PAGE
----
Aug. 17, 2010, 11:18 a.m.
Despite widespread acknowledgment of the debilitating effects of corruption, the phenomenon remains the norm in countless countries. Anti-corruption bodies have a poor track record of making a difference, usually having no measurable impact on the perceived level of corruption. The Anti-Corruption Resource Centre has released a report, which examines a rare exception in this trend - the Corruption Eradication Commission of Indonesia (KPK). The report uses the Philippines to build a comparative case study of the KPK's success.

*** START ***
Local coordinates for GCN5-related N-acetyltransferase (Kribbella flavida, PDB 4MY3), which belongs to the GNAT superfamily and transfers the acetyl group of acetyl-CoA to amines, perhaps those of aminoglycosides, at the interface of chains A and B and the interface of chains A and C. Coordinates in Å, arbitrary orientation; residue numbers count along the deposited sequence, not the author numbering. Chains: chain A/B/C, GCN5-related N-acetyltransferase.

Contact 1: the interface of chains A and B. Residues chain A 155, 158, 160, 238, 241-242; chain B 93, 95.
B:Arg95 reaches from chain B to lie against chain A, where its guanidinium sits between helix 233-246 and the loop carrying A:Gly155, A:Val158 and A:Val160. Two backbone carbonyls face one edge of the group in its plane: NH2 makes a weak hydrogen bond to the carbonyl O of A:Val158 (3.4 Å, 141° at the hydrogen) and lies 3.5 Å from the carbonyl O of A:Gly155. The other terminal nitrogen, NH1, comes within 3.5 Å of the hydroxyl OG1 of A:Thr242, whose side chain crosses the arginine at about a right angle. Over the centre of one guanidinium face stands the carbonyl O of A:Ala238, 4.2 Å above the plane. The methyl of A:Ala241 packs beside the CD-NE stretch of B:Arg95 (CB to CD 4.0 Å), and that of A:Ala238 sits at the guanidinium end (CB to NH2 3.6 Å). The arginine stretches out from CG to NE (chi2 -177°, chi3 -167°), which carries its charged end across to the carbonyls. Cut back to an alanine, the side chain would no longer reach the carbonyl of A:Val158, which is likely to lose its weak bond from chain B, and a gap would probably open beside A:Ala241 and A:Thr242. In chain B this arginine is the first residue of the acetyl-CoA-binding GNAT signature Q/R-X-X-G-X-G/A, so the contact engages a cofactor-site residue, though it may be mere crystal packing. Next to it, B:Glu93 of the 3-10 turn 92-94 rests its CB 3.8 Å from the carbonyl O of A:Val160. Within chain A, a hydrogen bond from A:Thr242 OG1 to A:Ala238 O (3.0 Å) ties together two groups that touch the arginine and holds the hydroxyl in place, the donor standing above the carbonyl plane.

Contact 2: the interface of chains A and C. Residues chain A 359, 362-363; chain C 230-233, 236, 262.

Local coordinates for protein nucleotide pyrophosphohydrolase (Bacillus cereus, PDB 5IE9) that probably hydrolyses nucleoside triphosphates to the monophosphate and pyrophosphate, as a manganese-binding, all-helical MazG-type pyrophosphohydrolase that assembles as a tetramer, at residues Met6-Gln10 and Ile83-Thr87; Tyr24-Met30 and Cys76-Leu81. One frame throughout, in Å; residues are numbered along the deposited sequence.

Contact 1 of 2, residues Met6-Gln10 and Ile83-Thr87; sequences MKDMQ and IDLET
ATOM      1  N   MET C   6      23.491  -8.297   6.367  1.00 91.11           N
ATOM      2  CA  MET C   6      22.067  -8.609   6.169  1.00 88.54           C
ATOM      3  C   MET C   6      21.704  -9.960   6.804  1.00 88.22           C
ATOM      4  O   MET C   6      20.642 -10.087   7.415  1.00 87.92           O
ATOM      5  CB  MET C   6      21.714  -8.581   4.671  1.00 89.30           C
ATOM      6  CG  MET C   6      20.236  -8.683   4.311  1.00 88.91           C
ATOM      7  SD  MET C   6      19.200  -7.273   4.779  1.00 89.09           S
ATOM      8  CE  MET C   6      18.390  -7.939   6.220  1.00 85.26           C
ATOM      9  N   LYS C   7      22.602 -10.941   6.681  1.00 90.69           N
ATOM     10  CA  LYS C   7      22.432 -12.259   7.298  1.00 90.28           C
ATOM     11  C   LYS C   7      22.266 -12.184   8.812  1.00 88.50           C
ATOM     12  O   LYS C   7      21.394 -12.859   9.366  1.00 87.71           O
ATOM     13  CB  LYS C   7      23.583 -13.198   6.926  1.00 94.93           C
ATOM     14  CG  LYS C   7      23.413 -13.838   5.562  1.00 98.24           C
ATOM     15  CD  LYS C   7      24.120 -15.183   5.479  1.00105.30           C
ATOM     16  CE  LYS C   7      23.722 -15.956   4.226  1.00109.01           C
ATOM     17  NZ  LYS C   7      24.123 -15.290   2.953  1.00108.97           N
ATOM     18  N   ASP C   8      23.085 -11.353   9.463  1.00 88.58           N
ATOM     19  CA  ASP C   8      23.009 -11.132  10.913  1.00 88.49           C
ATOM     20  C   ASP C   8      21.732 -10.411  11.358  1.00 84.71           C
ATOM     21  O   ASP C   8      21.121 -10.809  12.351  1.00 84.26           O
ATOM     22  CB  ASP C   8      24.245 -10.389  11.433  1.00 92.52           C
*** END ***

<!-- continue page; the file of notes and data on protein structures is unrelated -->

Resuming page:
A comparison with another such institution in a very similar neighbouring country – the Office of the Ombudsman of the Philippines – illustrates the KPK’s success especially in investigating and prosecuting corrupt public officials. Why was the KPK, in just five years, able to reach a 100% conviction rate against top officials in all major branches of the Indonesian government, while the Philippine Ombudsman has scored only few convictions in its 20-year history? Part of this success can be explained by considerable investigative powers given to KPK, which the Philippine Ombudsman does not hold. Also, rigorous pre-testing of every prosecution and a highly efficient anti-corruption court contribute to KPK’s success. These and other factors are analysed in this U4 Issue, which concludes with recommendations for donors and governments on the establishment and strengthening of anti-corruption agencies.